We don't know if Barry Bonds will be convicted. We don't know if Barry Bonds will go to prison. We don't know if Barry Bonds will get to the Hall of Fame.
Here's something we do know: His indictment Thursday may not keep baseball's greatest home run hitter off the field next season.
The charges against Bonds in a steroids investigation certainly darken the shadow over the game's most storied record. They definitely give fans a further reason to shout about drugs.
As for hurting his job prospects? Not likely.
Be it a top-name slugger -- say, Jason Giambi -- or a middle reliever -- as in, Guillermo Mota -- the taint of scandal has hardly ever stopped anyone from playing. Especially if they keep producing.
Sammy Sosa got another chance. So did Dwight Gooden, Darryl Strawberry, Dave Parker and Keith Hernandez. Even Steve Howe got another try after being suspended seven times, including once for life.
About the only one who never made it back was Rafael Palmeiro.
He tested positive, but did something far worse in many players' eyes -- he implicated a teammate.
At 43, Bonds can still play. He hit 28 home runs last season and reached base 48 percent of the time, the best mark in the majors.
With those numbers, the indictment won't make him a pariah.
Instead, it's more likely to merely lower his price.
"It stinks for him, you know," former Giants teammate Steve Kline said. "I don't feel happy for it. It's bad for baseball. The witch hunt was out there for a long time. They were trying to get him on anything. I feel bad for Barry and his family."
Sure, the San Francisco Giants told Bonds late in the season that they didn't want him back next year. Go add to your 762 home runs somewhere else, they said.
But in a way, being a free agent now could help Bonds. A lot.
Consider this: If no team bids on him, the players' union could well file a costly collusion grievance against all 30 clubs.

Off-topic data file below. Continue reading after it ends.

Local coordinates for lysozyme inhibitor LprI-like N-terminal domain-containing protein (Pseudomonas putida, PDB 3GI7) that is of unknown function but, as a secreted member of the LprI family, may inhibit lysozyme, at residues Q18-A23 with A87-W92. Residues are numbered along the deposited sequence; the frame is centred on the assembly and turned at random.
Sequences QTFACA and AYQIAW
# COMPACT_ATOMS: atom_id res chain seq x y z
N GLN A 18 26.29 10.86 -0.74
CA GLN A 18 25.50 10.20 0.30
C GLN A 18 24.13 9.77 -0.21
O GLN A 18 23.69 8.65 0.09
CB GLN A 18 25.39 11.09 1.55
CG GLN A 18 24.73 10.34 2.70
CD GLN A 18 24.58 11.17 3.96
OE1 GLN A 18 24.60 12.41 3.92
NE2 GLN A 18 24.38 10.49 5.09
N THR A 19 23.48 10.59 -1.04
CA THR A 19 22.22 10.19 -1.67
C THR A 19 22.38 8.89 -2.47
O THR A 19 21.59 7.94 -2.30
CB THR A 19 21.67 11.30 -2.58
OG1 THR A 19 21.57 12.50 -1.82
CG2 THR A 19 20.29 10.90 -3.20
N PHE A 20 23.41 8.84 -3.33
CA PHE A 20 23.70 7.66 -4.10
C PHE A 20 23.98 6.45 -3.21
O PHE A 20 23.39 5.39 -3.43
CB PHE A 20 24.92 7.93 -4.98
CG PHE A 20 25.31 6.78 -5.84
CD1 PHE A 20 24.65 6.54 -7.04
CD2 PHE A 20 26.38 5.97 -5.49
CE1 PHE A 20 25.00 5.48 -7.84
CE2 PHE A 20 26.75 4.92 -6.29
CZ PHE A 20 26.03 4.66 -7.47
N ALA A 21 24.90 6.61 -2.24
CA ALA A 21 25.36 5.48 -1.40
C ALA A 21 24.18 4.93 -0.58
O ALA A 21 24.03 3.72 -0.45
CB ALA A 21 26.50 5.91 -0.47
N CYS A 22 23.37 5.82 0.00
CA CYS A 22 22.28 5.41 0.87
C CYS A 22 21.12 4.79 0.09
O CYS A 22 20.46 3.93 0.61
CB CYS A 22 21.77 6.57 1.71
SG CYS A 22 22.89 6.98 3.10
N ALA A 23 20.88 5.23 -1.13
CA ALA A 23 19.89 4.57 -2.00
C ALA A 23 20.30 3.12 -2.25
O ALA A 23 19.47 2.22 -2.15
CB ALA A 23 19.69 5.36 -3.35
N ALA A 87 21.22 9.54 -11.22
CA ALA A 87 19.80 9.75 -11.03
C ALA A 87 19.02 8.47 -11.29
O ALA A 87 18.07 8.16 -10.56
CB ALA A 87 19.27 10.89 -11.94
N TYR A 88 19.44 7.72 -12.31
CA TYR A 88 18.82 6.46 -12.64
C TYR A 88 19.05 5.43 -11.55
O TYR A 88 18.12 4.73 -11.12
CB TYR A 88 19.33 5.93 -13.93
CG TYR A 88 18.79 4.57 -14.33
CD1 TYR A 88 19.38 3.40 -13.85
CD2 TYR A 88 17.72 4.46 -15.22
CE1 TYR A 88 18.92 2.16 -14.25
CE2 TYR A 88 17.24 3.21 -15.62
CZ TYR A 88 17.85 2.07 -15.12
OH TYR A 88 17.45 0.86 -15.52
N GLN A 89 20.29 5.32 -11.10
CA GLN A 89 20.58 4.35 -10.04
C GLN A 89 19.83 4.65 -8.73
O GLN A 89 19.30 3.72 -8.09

"I'm not a legal expert or a legal analyst, but there's a big bull's-eye on Barry Bonds just for the fact that he is as good as he is," Mets star David Wright said Thursday night.
"He's one of the premier players to ever play the game. Obviously, everywhere Barry Bonds goes there's going to be criticism. I'm a big fan of Barry. I have Barry's autograph," he said.
Bonds made $19.3 million this year with a contract that included a provision that would've allowed the Giants to terminate it had he been indicted. Clearly, any team that signs him for next season would put in protection against Bonds missing time for court appearances or prison.
Because of baseball's complex rules and arbitration decisions, commissioner Bud Selig's options are far more limited than the NFL's Roger Goodell, who's had to deal with Michael Vick's federal indictment on dogfighting charges.
The NFL told Vick to stay away from the Atlanta Falcons training camp before he even suspended him. That doesn't work in baseball -- either a player is suspended or he's not.
If Selig does penalize Bonds, the union would have a decent chance to overturn it. Going back to a 1980 case involving future Hall of Famer Ferguson Jenkins, it generally takes a conviction, not just an indictment, for discipline to hold up.
Bonds is set to appear in U.S. District Court in San Francisco on Dec. 7. A trial would likely be months away.
So that leaves any team free to sign him, particularly any AL club that needs a designated hitter.
Like many fans, 91-year-old Julia Ruth Stevens hopes it gets sorted out soon so the focus gets back to the field. She's Babe Ruth's daughter, by the way.
"I don't think anything like this is good for baseball," she said. "It casts a shadow. I hope it will all be ironed out and taken care of before spring training starts so people will just forget about it and we can just play ball."